Saturday, March 14, 2009


an image from my "found footage" film, "Perchance"

As Bill observed in his provocation week one, science-derived terms like “hybridity” are appropriated loosely by artists. I have been using it in the way Susan uses it—as a way of naming the “slash” in my self-description and in my tool kit and my techniques: I’m an artist/educator/gardener. I work in film/video/photography/sound design. My pieces are experimental/narrative or experimental/documentary or documentary/memoir. In a multi-mediated world, the tools I use to create media converge, to some degree. I still have one foot firmly planted in the analog world, and hope to continue to work analogically as long as the tools and materials hold out.

Does this matter? I think so. I’m interested in the ways in which the analog world still engages my whole self. I’m much more conscious as I work in the film world of the importance of my hands, of working with my hands, and of the ways my body moves in space. I’m interested in working in film with students, teaching them handmade film techniques, and in having them experience media-making while working with their hands, placing them directly on the materials. Students could then bring this new (old) knowledge with them (back) into the digital realm in which they are already comfortable. Even directionality shifts. Another hybridity.

I appreciated Chris’s articulation of an artistic process. In his week 2-post, Chris writes:

So the way I work is very instinctive, I often start with what I can only describe as a feeling in the pit of my stomach. That is me feeling instantly connected to something. Then you work out how you will go about doing something about this. I.e. method, approach, material, form etc. It is all quite non verbal. Sometimes there is the germ of an idea, but it is missing a bit, so you may put it aside and wait awhile. At some point that last piece of the jigsaw will drop into place; you see something or read something. Maybe its an idea about the material to use, or the way to work. Whatever, it completes a circle whereby everything is related and whole. Then you can make the work.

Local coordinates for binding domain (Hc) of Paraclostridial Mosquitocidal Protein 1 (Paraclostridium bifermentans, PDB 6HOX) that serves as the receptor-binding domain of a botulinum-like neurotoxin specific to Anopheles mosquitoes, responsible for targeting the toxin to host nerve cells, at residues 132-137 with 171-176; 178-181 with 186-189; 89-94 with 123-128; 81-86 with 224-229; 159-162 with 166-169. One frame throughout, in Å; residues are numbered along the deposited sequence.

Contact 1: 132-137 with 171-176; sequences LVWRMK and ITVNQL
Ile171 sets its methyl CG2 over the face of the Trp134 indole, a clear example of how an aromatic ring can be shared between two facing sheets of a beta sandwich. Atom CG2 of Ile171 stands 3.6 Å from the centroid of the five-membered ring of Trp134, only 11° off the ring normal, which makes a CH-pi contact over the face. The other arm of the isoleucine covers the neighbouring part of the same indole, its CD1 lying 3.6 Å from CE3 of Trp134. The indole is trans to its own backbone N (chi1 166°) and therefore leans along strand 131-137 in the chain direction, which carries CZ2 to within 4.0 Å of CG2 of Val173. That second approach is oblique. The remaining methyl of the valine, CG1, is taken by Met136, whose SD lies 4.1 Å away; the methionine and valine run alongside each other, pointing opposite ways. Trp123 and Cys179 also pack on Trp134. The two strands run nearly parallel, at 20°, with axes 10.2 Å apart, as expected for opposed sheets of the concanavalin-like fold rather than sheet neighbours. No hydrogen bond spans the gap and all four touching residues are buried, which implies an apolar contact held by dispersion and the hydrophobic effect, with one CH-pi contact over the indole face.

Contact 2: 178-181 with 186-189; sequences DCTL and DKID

I’ve been struggling to articulate this process myself. For me, the feeling isn’t in the “pit of my stomach” but rather in my solar plexus, under my heart. It feels like a physical “buzz,” and I try to foster it. It is the buzz that leads, for me.

As a pair of crazy philosophers remind me:

This is how it should be done: Lodge yourself on a stratum, experiment with the opportunities it offers, find an advantageous place on it, find potential movements of deterritorialization, possible lines of flight, experience them, produce flow conjunctions here and there, try out continuums of intensities segment by segment, have a small plot of new land at all times.
– Deleuze and Guattari , A Thousand Plateaus

If it is indeed a buzz, an instant connection, a flow, something non-verbal, we reach for different tools and materials to express or connect with it. Is that “hybridity”? Maybe. The word we used to use was “eclectic.” Sometimes, we reached for language metaphors. The scientific analogies, the appropriations, have their day now because it is these metaphors that seem most urgent, most relevant, perhaps even most fundable.

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